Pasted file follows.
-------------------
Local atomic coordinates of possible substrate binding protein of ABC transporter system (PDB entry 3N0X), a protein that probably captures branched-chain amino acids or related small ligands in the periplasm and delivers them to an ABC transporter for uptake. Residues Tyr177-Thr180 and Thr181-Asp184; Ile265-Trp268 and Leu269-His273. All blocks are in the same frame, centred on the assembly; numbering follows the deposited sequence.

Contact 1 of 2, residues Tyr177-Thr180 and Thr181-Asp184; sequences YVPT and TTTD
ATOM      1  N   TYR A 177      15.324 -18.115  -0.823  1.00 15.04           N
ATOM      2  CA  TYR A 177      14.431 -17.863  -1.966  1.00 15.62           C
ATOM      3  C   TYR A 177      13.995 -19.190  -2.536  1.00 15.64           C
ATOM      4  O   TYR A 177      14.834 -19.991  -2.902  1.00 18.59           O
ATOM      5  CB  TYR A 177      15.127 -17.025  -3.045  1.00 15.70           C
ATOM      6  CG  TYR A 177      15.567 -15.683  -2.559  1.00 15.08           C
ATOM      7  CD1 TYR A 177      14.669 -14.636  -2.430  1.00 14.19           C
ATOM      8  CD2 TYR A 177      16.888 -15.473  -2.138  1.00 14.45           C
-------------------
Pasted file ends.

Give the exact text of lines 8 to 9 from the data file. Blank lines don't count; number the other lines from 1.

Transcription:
ATOM      6  CG  TYR A 177      15.567 -15.683  -2.559  1.00 15.08           C
ATOM      7  CD1 TYR A 177      14.669 -14.636  -2.430  1.00 14.19           C